The Greater Manchester Waste Disposal Authority (GMWDA) has succeeded in its High Court attempt to strike-out Sita UKs attempt to secure more than £90 million in damages over the award of the Greater Manchester waste private finance initiative, claiming that the companys attempt was started too late.
Handing down the judgement in the case, Mr Justice Mann said: I therefore conclude that Sitas claim has been brought out of time and there is no good reason to exercise any discretion to extend it.
The appropriate course is therefore to strike out these proceedings.
Mr Justice Mann outlined how Sita issued proceedings against the GMWDA in August 2009 claiming damages for Sitas loss of the chance of being awarded the £3.8 billion PFI contract and for Sitas wasted tender costs.
Sita claimed that the authority breached Public Procurement Regulations on how it should let contracts to firms. There are time limits in which a firm has to start such legal proceedings and under the Public Procurement Regulations it is three months from the time a firm knows or ought to have known of an alleged breach. The GMWDA claimed that Sita ought to have known of the infringements by April 8 2009 and commenced proceedings by July 7 2009. On April 8, the GMWDA released a press release announcing that the contract had been signed. However, Sita claimed that it commenced its claim on time and only knew about infringements as of from July 2009 and the time bar should have counted from then. But proceedings were not undertaken by Sita until August 27 2009.
Sita alleged that as reserve bidder for the contract, it should have been allowed to resubmit a bid for the deal when preferred bidder Viridor Laing, which won the contract, was allowed to make material changes in its bid and was able to increase the price above the level of Sitas bid. Sita claimed it could have undercut VL if it knew about the changes.
The judgement outlined that on April 21 2009, Sita wrote to GMWDA noting the announcement of the contract and wrote for the first time suggesting that there had been a breach of the procurement regulations.
Mr Justice Mann said: This is one of a series of very important letters, because all those letters provide the clearest possible indication of the state of Sitas knowledge and belief.
So this letter demonstrates that Sita knew that the announced deal was rather more costly, and rather different, from what had gone before.
Mr Justice Mann said Sita was an experienced player in this field and should had known that the procurement process had gone wrong from the detail it put in its letter to GMWDA.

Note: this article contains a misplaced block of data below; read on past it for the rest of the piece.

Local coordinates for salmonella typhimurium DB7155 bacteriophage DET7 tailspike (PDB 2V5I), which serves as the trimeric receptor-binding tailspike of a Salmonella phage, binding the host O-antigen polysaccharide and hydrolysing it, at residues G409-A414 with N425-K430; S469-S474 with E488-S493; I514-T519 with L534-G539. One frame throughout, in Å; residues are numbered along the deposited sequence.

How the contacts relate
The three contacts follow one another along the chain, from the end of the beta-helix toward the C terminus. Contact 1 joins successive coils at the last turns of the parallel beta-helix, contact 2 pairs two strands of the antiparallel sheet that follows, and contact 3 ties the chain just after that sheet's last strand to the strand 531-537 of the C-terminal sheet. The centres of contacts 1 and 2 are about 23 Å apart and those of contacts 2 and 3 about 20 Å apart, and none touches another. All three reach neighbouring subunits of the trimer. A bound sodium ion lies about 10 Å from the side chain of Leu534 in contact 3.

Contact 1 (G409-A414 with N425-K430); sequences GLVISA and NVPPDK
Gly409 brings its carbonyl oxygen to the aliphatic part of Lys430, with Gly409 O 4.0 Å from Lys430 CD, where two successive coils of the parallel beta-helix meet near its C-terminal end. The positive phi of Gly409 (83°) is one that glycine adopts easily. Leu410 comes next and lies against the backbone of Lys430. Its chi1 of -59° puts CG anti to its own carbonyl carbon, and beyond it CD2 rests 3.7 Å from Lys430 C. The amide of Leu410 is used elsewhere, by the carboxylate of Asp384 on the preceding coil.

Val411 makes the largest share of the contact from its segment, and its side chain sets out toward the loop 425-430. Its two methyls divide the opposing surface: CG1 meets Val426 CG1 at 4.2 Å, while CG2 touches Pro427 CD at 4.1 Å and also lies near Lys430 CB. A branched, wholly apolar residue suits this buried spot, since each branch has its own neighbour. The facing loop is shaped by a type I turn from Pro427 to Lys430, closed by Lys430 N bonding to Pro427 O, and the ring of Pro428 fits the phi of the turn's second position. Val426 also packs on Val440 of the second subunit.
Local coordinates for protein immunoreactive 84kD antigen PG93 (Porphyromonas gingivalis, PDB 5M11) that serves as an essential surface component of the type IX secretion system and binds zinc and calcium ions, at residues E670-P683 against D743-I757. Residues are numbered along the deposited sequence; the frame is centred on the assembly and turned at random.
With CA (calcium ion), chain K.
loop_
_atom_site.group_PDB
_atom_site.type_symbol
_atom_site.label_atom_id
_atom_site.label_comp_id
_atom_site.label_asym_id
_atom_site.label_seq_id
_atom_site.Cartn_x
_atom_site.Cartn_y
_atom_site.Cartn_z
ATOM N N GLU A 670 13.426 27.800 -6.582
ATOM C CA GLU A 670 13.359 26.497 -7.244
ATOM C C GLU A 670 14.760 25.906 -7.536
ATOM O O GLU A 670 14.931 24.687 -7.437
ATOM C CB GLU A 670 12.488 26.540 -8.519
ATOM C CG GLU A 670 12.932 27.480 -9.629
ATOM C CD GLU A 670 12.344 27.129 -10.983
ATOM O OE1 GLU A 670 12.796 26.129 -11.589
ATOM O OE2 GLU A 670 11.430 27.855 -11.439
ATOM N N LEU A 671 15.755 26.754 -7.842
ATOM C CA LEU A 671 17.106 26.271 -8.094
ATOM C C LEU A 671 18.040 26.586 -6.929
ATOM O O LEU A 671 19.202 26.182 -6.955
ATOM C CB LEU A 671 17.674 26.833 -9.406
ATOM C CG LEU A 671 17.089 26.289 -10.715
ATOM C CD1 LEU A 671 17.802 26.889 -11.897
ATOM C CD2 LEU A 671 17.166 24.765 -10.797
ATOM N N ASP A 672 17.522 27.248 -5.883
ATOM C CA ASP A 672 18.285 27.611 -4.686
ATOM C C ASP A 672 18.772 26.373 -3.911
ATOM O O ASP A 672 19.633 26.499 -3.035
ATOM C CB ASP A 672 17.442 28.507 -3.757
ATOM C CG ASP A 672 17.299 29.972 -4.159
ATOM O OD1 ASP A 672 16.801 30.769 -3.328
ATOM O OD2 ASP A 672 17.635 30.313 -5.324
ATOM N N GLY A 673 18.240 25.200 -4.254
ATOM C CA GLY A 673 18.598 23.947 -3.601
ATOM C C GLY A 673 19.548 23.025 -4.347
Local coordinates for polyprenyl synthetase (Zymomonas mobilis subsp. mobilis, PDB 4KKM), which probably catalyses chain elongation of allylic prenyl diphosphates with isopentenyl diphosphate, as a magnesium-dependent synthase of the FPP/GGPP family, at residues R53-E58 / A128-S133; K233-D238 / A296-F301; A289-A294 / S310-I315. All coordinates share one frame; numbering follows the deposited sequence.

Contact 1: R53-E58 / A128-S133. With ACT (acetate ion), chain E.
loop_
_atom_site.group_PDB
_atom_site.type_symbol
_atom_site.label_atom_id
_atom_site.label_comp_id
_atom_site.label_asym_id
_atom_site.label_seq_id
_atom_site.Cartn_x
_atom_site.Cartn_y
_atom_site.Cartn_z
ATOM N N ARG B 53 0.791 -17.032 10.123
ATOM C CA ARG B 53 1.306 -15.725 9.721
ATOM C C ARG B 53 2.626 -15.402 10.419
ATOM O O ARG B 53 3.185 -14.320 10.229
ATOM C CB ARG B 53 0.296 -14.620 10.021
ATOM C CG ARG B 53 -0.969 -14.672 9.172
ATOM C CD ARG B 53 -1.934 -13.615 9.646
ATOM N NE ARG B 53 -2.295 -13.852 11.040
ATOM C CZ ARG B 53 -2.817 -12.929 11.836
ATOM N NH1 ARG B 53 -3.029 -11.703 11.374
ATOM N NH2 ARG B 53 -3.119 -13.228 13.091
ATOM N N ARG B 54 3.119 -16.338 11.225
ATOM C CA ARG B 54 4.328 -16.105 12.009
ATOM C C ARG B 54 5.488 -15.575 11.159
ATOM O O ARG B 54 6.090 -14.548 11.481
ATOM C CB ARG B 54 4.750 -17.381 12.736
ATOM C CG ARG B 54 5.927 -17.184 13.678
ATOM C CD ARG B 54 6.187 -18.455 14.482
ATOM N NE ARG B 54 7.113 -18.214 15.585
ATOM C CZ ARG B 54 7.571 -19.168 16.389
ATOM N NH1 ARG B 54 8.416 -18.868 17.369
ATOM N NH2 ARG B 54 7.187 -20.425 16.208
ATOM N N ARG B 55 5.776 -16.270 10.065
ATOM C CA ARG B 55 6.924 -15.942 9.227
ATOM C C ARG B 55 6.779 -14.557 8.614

He said the three month clock should have started to run from April 8 2009: The discovery that Sita says it made as a result of the July correspondence does not, in my view, add anything material to what it already knew. Sita can be shown to know of the infringements it identified in its correspondence in April to June 2009. Those infringements were such as to allow Sita to make the complaint it ultimately made, and its later acquired knowledge of details of earlier infringements adds nothing material, for present purposes.
On its own correspondence, and in the light of my finding, it knew enough to threaten and commence proceedings on 8th April 2009 (or shortly thereafter).
The judge, however, pointed to GMWDAs lack of openness and conduct generally between January 2007 and 2009.
He said that the GMWDA did not make the full necessary disclosure of what had happened after VL acquired its preferred bidder status, and to the fact that what was disclosed is said to have elements of the misleading about it. According to the judge, GMWDAs communications were said to have been carefully crafted to supply very limited information. He said it was a troubling point but it gave no reason to extend the time bar.
Speaking about the judgement, GMWDA clerk Charlie Parker said: It is good news for the authority. We had a duty to robustly defend any proceedings in order to protect the public purse and recover the costs incurred. The judgement is lengthy and we want to take the time to consider it carefully in detail. However, I am glad we can now concentrate on delivering our world class recycling and waste management vision.
For full judgement see http://www.bailii.org/ew/cases/EWHC/Ch/2010/680.html